Child Welfare: Preparing Social Workers for Practice in the Field is a comprehensive text for child welfare courses taught from a social work perspective. This textbook provides a single source for all material necessary for a contextual child welfare course.
As well as combining history, theory, and practice, the authors integrate different practice perspectives to teach social workers how to engage children and families at the micro, mezzo, and macro levels. Covering both broad issues, such as child welfare, child maltreatment, and responses to child maltreatment, and current issues in social care, including mandated reporting and evidence-based policy prevention and preservation, the material is designed to meet the needs of social work students entering the child welfare workforce.
Child Welfare provides students in social work courses at both the undergraduate and graduate levels with a single source for all material necessary to successfully navigate their studies and careers.
Table of Contents
Part I. A Social Work Introduction to Child Welfare 1. What Is Child Welfare? 2. History of Child Welfare 3. Child Welfare Policy: 1960 to Present 4. Using Theory to Understand Child Maltreatment Part II. Defining Child Maltreatment 5. Neglect 6. Physical Abuse 7. Psychological Abuse 8. Sexual Abuse Part III. Response to Child Maltreatment 9. The Child Protection Process 10. Professional Considerations 11. Mandated Reporting 12. Prevention and Preservation 13. Substitute Care 14. Adoption 15. Aging Out 16. Ecological Perspective of Child Welfare
Kathryn Krase, Associate Professor of Social Work in the Wurzweiler School of Social Work at Yeshiva University, is an expert in the Mandated Reporting of Suspected Child Maltreatment, with many significant publications and presentations on the topic. As a lawyer, Dr. Krase represented children in Family Court for the New York Society for the Prevention of Cruelty to Children.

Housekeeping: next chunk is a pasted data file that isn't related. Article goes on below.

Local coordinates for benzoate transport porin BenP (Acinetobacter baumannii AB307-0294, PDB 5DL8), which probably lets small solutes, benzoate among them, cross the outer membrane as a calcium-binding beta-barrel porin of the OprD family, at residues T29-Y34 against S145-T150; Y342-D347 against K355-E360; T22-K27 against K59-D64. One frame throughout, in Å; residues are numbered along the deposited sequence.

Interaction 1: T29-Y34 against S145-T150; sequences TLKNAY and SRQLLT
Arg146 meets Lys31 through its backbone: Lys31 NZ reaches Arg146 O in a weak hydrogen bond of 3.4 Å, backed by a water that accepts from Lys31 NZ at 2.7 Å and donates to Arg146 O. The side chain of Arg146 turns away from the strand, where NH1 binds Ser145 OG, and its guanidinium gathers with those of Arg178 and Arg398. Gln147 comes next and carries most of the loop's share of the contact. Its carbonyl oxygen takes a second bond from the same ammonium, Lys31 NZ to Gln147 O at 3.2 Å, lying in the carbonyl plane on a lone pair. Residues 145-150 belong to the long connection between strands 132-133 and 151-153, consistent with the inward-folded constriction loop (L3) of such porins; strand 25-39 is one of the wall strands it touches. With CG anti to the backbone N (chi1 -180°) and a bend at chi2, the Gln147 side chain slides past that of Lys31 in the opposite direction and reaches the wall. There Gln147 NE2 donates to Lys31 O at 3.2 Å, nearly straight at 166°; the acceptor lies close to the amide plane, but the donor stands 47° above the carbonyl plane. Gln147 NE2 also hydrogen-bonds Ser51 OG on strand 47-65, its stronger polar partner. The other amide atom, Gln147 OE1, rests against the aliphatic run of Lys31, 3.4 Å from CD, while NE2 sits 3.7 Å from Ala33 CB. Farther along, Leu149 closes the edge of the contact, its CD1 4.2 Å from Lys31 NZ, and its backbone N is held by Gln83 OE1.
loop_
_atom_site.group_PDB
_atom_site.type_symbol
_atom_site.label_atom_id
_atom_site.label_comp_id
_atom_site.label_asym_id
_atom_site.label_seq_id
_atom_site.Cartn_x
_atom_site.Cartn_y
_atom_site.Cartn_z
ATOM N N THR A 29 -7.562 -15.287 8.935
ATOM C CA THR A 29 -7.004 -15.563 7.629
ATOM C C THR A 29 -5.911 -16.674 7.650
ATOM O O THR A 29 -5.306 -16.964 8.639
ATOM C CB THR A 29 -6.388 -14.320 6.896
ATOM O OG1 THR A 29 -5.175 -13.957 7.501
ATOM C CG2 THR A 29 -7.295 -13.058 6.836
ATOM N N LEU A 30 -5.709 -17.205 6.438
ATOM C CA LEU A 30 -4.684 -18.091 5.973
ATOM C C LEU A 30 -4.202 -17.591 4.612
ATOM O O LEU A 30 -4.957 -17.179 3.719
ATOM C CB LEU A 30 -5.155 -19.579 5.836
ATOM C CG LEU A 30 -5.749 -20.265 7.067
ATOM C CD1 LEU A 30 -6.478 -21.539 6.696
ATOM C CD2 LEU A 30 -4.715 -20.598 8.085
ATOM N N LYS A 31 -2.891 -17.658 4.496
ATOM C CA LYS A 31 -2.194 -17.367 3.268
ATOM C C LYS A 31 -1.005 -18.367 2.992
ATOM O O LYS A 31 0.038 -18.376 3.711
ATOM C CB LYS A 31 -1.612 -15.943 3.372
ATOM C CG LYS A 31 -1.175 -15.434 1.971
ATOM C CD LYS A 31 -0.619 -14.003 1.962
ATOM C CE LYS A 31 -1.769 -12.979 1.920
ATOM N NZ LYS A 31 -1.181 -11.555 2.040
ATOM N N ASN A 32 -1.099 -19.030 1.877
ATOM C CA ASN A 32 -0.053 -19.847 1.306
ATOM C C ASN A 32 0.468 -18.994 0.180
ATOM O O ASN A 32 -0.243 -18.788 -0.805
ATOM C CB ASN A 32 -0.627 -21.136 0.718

Tobi DeLong Hamilton, Assistant Professor and MSW Program Director in the Department of Social Work at Brandman University, has worked in the social work field for 20 years and has experience in child welfare, adoptions, medical, and psychiatric social work. She worked in private practice as a psychotherapist specializing in family and childhood problems prior to moving into higher education full time. While in private practice, she maintained a connection to public child welfare by evaluating, writing reports, and testifying as an expert witness for children in foster care.
The authors have taken a vast range of relevant material and delivered an enlightening and provocative resource for students and others dealing with the complexities of child welfare today.
Daniel Pollack, Professor, Wurzweiler School of Social Work, Yeshiva University.
Child Welfare: Preparing Social Workers for Practice in the Field is a comprehensive and practical blending of theory, practice, and policy in this critical arena of social work. The authors use multiple case examples and describe pertinent court decisions to explain the evolution and challenges of child welfare services. The examples bring cases to life and worksheets and drawings illustrate the kinds of tasks with which social workers must deal. I was particularly impressed with the discussion about mandated reporting, assessment using the person-in-environment model, and the difficulties of youth aging out of foster care. I believe that the book represents a solid addition to the knowledge base of social work and that students will find it compelling reading.
Grafton H. Hull Jr, Professor Emeritus at the University of Utah College of Social Work